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Chanterelle Country Inn, Cape Breton

Bryan Picard is the executive chef at Chanterelle Country Inn, located in the North River Valley on Cape Breton’s Cabot Trail. Like many chefs, Bryan’s days are consumed with kitchen work, foraging for fresh ingredients, coming up with new recipes and greeting the inn’s many guests. If all that wasn’t enough, Bryan writes one of the Maritimes’ most successful food blogs, The Bite House (thebitehouse.com.) If you’ve ever wanted to peek into a chef’s kitchen at home, you’ll enjoy this site.

When not working, Bryan enjoys reading, gardening, golfing, listening to music and enjoying NS wine or home-brewed beer; in fact, Bryan may have found a new passion. “Making your own beer is actually quite easy if you can follow a recipe,” he says.

We’re not sure where he’ll find the time but when talking to Bryan you get the impression that once he sets his mind to something, great things happen.

Brian was the winner of Taste of Nova Scotia’s Cutting Edge culinary competition at Saltscapes Expo 2012.

Q Where are you from?
A I’m from the rural French-speaking village of Saint-Hilaire, which is 10 minutes by car from Edmundston, NB. We always had a huge garden in the backyard, which meant fresh veggies in summer and fall, and a store of potatoes and onions for winter. There were fields to roam, forests to explore, and lots of family and friends around.

Q What inspired you to become a chef?
A I always did well in school but realized soon after starting a degree at university that I wanted a career that was hands on. I applied to cooking school (Institut de tourism et d’hôtellerie du Québec) in Montreal, having always loved to cook, and I’m glad I followed my instincts. The best thing about being a chef is that there’s always something new to learn. Around the world, people use so many different techniques and combinations of ingredients.

Q Who do you look up to?
A Hugh Fearnley-Whittingstall for his views on food and for his simple, seasonal style of cooking. He’s the chef behind River Cottage, both the televised series and the cookbooks. I would say he inspired me to move back to the country, start a garden, and become more aware of the challenges of serving honest food.

Q What accomplishment are you most proud of?
A This past winter I had the opportunity to work in Copenhagen at the Michelin-star restaurant Kadeau. While there, I learned a lot about Nordic cuisine and felt very much a part of their team. They use a lot of techniques like pickling, drying, fermenting, smoking and curing, all of which I’m now studying more carefully. Meeting like-minded chefs has been a great way to share ideas and to start collaborating. A few examples of chefs from Nova Scotia would be Andrew Aitken and Sarah Griebel from Wild Caraway and Mark Gray from Brooklyn Warehouse.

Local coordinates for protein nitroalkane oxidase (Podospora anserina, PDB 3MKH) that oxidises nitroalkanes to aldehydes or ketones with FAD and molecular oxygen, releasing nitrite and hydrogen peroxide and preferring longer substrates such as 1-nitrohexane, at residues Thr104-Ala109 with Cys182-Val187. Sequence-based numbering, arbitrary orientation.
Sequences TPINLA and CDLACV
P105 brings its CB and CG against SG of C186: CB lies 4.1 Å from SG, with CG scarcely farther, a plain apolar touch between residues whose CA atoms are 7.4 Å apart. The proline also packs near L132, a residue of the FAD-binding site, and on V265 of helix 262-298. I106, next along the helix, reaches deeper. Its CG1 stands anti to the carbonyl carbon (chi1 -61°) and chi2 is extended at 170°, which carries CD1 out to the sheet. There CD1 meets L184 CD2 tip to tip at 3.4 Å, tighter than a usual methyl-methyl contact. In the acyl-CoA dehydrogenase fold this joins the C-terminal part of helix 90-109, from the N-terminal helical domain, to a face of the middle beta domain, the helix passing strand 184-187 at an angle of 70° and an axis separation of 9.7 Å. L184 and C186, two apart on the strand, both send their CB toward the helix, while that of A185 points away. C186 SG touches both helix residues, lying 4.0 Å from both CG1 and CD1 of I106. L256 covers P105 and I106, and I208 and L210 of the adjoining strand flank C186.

Q What is your favourite ingredient to work with?
A Mushrooms. We do a lot of foraging at the inn and are very lucky to have them growing on the property. Species vary each year, but we always have chanterelles and boletus, among some of the best. They don’t need much preparation to be delicious. I often simply sauté them in butter with garlic.

Q What kitchen tools can you not live without?
A I’ve started playing more with dehydrators. They are fairly easy to use and a great method of preserving fruits, vegetables, mushrooms and flowers. You can make all kinds of chips and powders. A recent favourite of mine has been the beet chip.

Q Do you have any cooking tips to share?
A Always taste and season, not just with salt, but with vinegars for acidity and with maple syrup or honey for sweetness. For a spicy edge you can experiment with spices and peppers. I’m a fan of hot smoked paprika, but it’s all about balancing flavours. Let’s say something’s too sweet, you can add something sour to balance that out, and vice-versa.

Q If you could cook for any three people who would they be and why?
A Neil Young, Levon Helm and Roy Orbison. They are a few of my favourite musicians, and I think we’d all have a great time. I’d probably have a barbecue and corn boil, nothing fancy. That’d be cool!

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